+ - Einstein's undefeated record reaches 99 years

Submitted by StartsWithABang
StartsWithABang (3485481) writes "When it comes to physics, there sure are some strange theories — and even stranger phenomena — out there. The notion that particles don’t have fixed, intrinsic properties that are simultaneously measurable can only be described as weird, and the fact that you can add as much energy as you want to a particle but it will never accelerate to beyond a particular speed is certainly counterintuitive. Yet one theory has them all beat. For ninety-nine years, now, General Relativity has made a whole host of unique predictions, ranging from time slowing down in a gravitational field to the bending of starlight to the decay of pulsar orbits, that have been observationally confirmed each and every time. It's the strangest theory we know to be true, and we're on the brink of testing (and possibly confirming) its predictions to even better precision!"

+ - Popular Android Browser May Monetize Usage->

Submitted by Anonymous Coward
An anonymous reader writes "Jack Wallen in TechRepublic reports that the popular Dolphin browser for Android may be "hijacking" user input and redirecting web usage through a monetizing third-party. (http://www.techrepublic.com/article/random-dolphin-browser-for-android-hijacking/) Evidence for the redirection can be seen with certain inputs like "bestbuy" when the device is in airplane mode and disconnected from the internet, redirections going to Namespace Strategy and ultimately Commission Junction. A reddit thread (http://www.reddit.com/r/Android/comments/2gnqxn/is_dolphin_browser_redirecting_some_directly/) also describes how tools like Adaway also block the redirections when connected to the internet."
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+ - School district goes "all in" on Open Source with 3500 Linux laptops->

Submitted by lerchie
lerchie (3858459) writes "Charlie Reisinger, IT director of the Penn Manor School District in Pennsylvania discusses how they converted to Open Source software on both the desktop level and at an infrastructure level. The schools also give the students the freedom to tinker with the Linux laptops they are assigned, with each student having root access to their machines."
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+ - How tech is transforming teaching in a South African township->

Submitted by Anonymous Coward
An anonymous reader writes "The founders of the African School for Excellence have an ambitious goal — nothing less than redefining low cost, scaleaable teaching that brings international standards to the poorest schools in Africa. And their first model school is off to a good start: in just 18 months, all grade 9 students are achieving more than 50% pass rates the Cambridge Curriculum and only one scored less than that in maths. The national average score in maths is 14%. The school relies on technology to and a locally designed piece of marking software to function, but its foundation is committed, innovative teachers who just use the tech to spread themselves further — teacher:pupil ratios are high, but when they need it learners get a lot of one-on-one support.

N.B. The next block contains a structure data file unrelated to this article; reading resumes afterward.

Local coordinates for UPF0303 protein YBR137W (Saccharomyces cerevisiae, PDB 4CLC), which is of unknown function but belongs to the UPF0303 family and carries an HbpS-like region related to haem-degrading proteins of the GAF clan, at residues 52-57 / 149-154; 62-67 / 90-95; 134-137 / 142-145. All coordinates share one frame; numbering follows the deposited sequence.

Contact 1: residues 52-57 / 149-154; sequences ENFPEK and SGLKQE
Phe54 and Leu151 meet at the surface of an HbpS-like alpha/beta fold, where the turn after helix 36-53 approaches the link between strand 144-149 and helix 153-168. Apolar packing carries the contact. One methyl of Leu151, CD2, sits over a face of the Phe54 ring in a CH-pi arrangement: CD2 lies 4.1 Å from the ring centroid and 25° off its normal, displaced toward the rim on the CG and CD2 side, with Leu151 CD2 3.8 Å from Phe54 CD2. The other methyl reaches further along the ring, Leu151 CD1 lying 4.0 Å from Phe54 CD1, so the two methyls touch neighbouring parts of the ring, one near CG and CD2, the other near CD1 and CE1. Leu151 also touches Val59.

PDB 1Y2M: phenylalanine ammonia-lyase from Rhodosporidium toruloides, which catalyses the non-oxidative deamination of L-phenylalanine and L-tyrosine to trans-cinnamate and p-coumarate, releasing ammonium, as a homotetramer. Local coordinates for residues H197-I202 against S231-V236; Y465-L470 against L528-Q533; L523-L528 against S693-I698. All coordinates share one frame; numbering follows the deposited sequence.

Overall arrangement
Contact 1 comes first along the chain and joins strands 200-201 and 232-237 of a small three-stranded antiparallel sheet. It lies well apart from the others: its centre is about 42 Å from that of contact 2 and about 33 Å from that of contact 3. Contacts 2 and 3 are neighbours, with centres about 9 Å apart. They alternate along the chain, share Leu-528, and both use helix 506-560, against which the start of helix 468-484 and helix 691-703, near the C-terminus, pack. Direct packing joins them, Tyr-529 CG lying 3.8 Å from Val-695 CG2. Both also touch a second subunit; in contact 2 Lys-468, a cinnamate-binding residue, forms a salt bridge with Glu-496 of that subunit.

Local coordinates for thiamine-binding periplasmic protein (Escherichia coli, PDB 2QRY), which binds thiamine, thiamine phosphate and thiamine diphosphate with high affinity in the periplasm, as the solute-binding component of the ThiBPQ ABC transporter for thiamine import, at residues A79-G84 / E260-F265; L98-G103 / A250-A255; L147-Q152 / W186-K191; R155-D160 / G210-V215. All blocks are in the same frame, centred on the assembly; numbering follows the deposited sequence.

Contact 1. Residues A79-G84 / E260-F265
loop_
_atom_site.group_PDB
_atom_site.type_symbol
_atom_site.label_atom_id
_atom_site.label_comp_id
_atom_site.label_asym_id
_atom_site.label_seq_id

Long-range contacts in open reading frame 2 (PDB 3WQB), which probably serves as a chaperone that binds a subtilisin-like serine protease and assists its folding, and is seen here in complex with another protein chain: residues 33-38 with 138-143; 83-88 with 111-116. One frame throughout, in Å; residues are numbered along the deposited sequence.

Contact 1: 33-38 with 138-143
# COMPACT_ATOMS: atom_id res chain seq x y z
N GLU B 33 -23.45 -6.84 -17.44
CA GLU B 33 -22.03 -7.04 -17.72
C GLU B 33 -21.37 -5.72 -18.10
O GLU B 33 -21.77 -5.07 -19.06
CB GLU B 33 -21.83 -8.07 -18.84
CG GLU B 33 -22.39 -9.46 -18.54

What's most remarkable is that the school's running costs are already half the cost of a traditional government school, and the quality of education much, much better. And they're only a year and a half in."

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+ - Earth Has 52 Percent Fewer Wild Animals Today Than in 1970

Submitted by Anonymous Coward
An anonymous reader writes "Since 1970, more than half of the world's population of wild vertebrate animals have died off, according to a biennial report from the World Wildlife Fund.
The organization's "Living Planet Report" studies the populations of more than 10,000 populations of mammals, birds, reptiles, amphibians, and fish. According to the study, 52 percent of the overall total population of wild animals died between 1970 and 2010."

+ - Microsoft Revives Its Hardware Conference->

Submitted by jfruh
jfruh (300774) writes "Microsoft's Windows Hardware Engineering Conference, or WinHEC, was an annual staple of the '90s and '00s: every year, execs from Redmond would tell OEMs what to expect when it came to Windows servers and PCs. The conference was wrapped with software into Build in 2009, but now it's being revived to deal with not just computers but also the tablets and cell phone Microsoft has found itself in the business of selling and even making. It's also being moved from the U.S. to China, as an acknowledgement of where the heart of the tech hardware business is now."
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Everyone can be taught to sculpt: Michelangelo would have had to be taught how not to. So it is with the great programmers.